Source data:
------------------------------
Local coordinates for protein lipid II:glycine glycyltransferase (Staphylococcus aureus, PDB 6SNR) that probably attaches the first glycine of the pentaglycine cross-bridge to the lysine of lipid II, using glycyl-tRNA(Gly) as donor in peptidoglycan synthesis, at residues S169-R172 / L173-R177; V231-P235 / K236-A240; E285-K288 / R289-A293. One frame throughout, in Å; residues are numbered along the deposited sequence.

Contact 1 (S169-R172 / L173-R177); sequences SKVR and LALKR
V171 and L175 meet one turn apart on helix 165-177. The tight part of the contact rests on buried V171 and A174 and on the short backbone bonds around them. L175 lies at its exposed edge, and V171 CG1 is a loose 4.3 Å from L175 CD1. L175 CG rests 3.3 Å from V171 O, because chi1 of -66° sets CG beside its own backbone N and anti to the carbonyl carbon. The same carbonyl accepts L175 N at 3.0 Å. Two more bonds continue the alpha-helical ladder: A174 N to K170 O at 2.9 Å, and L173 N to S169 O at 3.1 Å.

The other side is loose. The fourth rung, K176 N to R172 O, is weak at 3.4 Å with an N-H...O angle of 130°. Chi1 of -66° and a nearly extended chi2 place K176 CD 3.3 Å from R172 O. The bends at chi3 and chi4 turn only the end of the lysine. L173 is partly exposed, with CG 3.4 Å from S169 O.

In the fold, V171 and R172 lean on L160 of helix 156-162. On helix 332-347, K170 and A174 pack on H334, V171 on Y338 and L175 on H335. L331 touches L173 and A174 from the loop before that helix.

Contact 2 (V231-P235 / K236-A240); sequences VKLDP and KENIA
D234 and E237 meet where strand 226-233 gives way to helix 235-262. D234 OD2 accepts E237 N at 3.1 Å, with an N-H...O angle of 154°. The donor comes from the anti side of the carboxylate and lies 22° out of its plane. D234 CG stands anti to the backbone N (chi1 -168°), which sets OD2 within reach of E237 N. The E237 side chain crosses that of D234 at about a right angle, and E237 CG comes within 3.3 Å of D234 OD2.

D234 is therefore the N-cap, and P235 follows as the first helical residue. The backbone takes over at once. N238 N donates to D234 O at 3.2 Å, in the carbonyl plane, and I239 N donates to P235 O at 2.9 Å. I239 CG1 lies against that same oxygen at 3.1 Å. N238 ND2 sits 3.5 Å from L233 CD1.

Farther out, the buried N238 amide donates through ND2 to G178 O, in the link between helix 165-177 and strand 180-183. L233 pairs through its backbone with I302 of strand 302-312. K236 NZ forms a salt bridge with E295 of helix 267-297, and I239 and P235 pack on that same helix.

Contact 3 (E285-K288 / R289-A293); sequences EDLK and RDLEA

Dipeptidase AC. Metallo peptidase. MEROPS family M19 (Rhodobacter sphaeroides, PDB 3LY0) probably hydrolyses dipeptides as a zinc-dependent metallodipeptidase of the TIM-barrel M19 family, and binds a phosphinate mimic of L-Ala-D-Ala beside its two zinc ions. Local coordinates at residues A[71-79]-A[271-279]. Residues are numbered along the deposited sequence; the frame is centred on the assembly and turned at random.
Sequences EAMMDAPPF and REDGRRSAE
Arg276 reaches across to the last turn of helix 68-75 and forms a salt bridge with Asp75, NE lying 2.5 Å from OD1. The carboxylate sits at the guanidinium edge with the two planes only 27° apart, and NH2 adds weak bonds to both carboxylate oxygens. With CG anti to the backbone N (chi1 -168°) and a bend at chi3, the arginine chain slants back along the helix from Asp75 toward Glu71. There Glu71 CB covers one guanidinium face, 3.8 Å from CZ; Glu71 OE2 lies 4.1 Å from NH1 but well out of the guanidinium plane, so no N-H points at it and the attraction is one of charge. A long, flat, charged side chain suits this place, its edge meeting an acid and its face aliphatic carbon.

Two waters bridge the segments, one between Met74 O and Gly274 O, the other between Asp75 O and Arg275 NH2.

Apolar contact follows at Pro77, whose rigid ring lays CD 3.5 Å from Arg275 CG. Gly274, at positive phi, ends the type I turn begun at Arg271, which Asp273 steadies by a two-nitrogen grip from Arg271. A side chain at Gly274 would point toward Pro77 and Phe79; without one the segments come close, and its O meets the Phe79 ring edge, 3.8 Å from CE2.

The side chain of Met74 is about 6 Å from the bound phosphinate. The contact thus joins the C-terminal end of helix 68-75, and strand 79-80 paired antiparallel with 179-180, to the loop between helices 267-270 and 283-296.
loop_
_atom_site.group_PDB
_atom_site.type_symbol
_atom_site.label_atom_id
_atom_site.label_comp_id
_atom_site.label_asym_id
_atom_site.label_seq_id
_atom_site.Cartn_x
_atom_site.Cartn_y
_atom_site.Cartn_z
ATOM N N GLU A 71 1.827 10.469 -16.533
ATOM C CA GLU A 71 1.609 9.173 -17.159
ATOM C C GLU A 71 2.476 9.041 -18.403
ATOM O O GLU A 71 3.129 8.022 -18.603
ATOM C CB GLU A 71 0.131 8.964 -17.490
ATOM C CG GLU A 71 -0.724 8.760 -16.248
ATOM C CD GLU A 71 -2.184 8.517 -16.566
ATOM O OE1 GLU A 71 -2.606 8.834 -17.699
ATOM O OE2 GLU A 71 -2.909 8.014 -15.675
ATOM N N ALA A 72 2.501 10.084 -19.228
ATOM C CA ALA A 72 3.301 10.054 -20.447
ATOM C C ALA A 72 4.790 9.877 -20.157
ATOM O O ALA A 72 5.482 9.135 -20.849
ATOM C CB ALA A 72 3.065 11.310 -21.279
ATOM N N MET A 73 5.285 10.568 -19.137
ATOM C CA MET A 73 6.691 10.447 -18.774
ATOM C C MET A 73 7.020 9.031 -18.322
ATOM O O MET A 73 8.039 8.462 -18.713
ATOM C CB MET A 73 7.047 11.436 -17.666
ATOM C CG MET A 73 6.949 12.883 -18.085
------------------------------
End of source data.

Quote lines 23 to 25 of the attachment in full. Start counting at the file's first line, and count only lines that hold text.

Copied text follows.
_atom_site.label_seq_id
_atom_site.Cartn_x
_atom_site.Cartn_y